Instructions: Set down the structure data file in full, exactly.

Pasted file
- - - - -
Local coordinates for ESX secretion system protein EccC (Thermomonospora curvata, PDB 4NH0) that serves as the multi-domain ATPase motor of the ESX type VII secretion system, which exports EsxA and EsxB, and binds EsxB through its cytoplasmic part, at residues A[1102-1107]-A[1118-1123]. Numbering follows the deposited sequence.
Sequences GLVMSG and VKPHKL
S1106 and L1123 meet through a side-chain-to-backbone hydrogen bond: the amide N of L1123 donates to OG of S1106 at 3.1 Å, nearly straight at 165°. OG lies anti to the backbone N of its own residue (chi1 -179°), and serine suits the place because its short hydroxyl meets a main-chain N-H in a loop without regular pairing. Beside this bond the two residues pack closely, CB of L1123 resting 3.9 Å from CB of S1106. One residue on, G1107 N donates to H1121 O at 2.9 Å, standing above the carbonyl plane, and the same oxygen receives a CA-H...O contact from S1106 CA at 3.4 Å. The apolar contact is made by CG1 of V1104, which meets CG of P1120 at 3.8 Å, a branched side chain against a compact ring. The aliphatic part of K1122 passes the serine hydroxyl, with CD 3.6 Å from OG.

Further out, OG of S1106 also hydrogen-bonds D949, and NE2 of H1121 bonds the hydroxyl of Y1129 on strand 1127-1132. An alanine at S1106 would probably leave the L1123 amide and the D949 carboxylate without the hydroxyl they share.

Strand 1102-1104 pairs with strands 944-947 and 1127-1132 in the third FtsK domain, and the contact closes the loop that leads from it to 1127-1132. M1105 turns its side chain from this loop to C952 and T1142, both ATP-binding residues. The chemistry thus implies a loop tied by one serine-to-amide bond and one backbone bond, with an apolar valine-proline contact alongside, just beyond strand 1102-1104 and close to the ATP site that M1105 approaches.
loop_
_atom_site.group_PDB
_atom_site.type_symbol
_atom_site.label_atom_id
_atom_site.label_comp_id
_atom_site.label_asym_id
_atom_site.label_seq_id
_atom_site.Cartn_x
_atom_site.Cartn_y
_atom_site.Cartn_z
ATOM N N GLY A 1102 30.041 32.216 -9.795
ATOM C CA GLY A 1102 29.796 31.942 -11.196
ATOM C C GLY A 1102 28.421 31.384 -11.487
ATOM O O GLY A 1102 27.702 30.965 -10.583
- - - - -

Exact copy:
Local coordinates for ESX secretion system protein EccC (Thermomonospora curvata, PDB 4NH0) that serves as the multi-domain ATPase motor of the ESX type VII secretion system, which exports EsxA and EsxB, and binds EsxB through its cytoplasmic part, at residues A[1102-1107]-A[1118-1123]. Numbering follows the deposited sequence.
Sequences GLVMSG and VKPHKL
S1106 and L1123 meet through a side-chain-to-backbone hydrogen bond: the amide N of L1123 donates to OG of S1106 at 3.1 Å, nearly straight at 165°. OG lies anti to the backbone N of its own residue (chi1 -179°), and serine suits the place because its short hydroxyl meets a main-chain N-H in a loop without regular pairing. Beside this bond the two residues pack closely, CB of L1123 resting 3.9 Å from CB of S1106. One residue on, G1107 N donates to H1121 O at 2.9 Å, standing above the carbonyl plane, and the same oxygen receives a CA-H...O contact from S1106 CA at 3.4 Å. The apolar contact is made by CG1 of V1104, which meets CG of P1120 at 3.8 Å, a branched side chain against a compact ring. The aliphatic part of K1122 passes the serine hydroxyl, with CD 3.6 Å from OG.

Further out, OG of S1106 also hydrogen-bonds D949, and NE2 of H1121 bonds the hydroxyl of Y1129 on strand 1127-1132. An alanine at S1106 would probably leave the L1123 amide and the D949 carboxylate without the hydroxyl they share.

Strand 1102-1104 pairs with strands 944-947 and 1127-1132 in the third FtsK domain, and the contact closes the loop that leads from it to 1127-1132. M1105 turns its side chain from this loop to C952 and T1142, both ATP-binding residues. The chemistry thus implies a loop tied by one serine-to-amide bond and one backbone bond, with an apolar valine-proline contact alongside, just beyond strand 1102-1104 and close to the ATP site that M1105 approaches.
loop_
_atom_site.group_PDB
_atom_site.type_symbol
_atom_site.label_atom_id
_atom_site.label_comp_id
_atom_site.label_asym_id
_atom_site.label_seq_id
_atom_site.Cartn_x
_atom_site.Cartn_y
_atom_site.Cartn_z
ATOM N N GLY A 1102 30.041 32.216 -9.795
ATOM C CA GLY A 1102 29.796 31.942 -11.196
ATOM C C GLY A 1102 28.421 31.384 -11.487
ATOM O O GLY A 1102 27.702 30.965 -10.583